Home  /  Plants  /  Budburst Species  /  Syringa vulgaris


common lilac


Syringa vulgaris



Plant family

Olive (Oleaceae)

Plant group

Deciduous Trees and Shrubs

Common lilac is a deciduous perennial shrub or tree introduced to North America.
2002 reports

Identification hints

Common lilac is distinctive in having smooth, hairless, dark heart-shaped leaves which are arranged in opposite pairs, and twigs with opposite, lateral, buds, but no large terminal bud at the tip (so branches do not grow straight out). There are a few closely related species to Syringa vulgaris including Syringa oblata which has rounded leaves (just as wide as long), and several others like the "Chinese" lilac (Syringa chinensis) which have leaves which taper at their base.

Did you know?

Common lilacs are enjoyed around the world, introduced to most sites deliberately by humans, thus when you find a lilac in a seemingly remote place you are likely at a location where people once lived. There are thousands of cultivated varieties of lilacs! The blooms are fragrant and attract humans and pollinators.
Arkansas , Colorado , Connecticut , Iowa , Illinois , Indiana , Kansas , Kentucky , Massachusetts , Maryland , Maine , Michigan , Minnesota , Missouri , North Carolina , New Hampshire , New Jersey , New York , Ohio , Oregon , Pennsylvania , Rhode Island , South Dakota , Tennessee , Utah , Virginia , Vermont , Wisconsin , West Virginia
As a non-native garden shrub, common lilac bushes only grow where they have been planted, such as in parks and gardens. They thrive in the eastern, Midwestern, and northern parts of the U.S. as they prefer areas with colder winters.
The leaves are simple, smooth, and heart-shaped. They are 2 to 5 in (5 to 12.5 cm) long and dark green in color.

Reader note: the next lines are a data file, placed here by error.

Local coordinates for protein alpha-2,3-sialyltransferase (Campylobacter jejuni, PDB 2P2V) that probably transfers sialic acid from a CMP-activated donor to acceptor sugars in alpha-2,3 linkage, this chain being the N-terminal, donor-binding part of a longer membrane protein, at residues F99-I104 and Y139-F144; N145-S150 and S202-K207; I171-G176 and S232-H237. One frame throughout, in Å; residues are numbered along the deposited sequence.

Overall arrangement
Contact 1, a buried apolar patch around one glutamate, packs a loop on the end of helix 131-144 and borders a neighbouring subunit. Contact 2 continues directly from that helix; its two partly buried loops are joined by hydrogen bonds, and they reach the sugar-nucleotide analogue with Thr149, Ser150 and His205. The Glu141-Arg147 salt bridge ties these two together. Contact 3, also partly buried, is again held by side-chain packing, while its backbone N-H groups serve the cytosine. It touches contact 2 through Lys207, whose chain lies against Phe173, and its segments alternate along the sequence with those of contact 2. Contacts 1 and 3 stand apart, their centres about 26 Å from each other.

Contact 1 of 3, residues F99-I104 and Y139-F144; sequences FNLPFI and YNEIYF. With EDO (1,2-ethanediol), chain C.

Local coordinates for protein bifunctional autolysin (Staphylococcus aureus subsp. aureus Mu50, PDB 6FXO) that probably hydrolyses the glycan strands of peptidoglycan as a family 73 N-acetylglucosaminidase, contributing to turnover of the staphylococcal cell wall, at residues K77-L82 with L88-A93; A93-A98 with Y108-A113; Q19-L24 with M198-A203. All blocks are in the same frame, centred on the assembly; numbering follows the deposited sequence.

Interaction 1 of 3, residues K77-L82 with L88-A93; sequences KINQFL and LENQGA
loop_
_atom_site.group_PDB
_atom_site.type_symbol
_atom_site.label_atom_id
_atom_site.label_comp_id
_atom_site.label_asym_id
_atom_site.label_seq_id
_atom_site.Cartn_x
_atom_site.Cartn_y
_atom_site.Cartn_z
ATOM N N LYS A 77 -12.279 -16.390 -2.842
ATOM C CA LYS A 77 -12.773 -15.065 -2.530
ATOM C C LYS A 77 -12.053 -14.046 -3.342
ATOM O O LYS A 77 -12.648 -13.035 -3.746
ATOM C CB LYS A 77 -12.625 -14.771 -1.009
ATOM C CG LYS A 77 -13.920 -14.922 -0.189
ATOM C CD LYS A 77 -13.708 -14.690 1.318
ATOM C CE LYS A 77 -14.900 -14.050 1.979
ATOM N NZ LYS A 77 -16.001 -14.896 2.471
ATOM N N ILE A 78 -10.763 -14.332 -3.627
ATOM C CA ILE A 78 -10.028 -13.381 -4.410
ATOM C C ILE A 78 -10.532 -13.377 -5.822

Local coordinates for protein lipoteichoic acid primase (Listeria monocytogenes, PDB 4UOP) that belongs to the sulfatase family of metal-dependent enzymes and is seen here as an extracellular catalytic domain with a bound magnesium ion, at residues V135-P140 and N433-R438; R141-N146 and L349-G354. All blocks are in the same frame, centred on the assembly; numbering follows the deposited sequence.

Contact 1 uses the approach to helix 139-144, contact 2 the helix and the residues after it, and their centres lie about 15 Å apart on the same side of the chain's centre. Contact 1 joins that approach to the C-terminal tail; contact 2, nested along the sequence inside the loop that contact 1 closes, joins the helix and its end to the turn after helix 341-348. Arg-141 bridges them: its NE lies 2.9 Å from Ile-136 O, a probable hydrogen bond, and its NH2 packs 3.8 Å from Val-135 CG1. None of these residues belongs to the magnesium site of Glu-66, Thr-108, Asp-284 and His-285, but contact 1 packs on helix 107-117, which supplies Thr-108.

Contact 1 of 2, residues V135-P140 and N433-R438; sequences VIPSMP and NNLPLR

Common lilac has very conspicuous flowers. The small, fragrant, showy, flowers grow in clusters 4 to 8 in (10 to 20 cm) long. Generally, they are purple, lilac, or white in color. They produce a distinct and strongly pleasant floral aroma.
The fruiting capsules are 0.39 to 0.59 in (1 to 1.5 cm) long, with flat, winged seeds.
Light-gray and smooth with small, raised bumps and raised leaf scars.
Bloom Time
The greatest bloom is usually observed in the late spring, with fruit and seed production starting in the summer. In the middle of winter, common lilac buds are desiccated (dried out) and appear somewhat “shriveled.” In late winter, after conditions begin to warm, the buds hydrate (swell due to becoming moist) and the tips open slightly. Watching for these two events is the best way to know when to start daily observations looking for first leaf. Once the buds have swelled and bud ends are slightly open and a bit green, the next round of warm weather can force the first leaf event.

Do your part for our planet. Join Budburst today.

Stay Informed

Get the latest from Budburst with
our monthly email newsletter.

Get in Touch

Have any questions or new ideas
you'd like to share?

Contact Us

Get the App

Budburst is a project of the
Chicago Botanic Garden

One of the treasures of the
Forest Preserves of Cook County

Creative Commons
BY-NC-SA 4.0

  1. Terms of Use
  2. Privacy Policy
  3. Data Sharing and Citation Policies
  4. 2021 Chicago Botanic Garden. All Rights Reserved.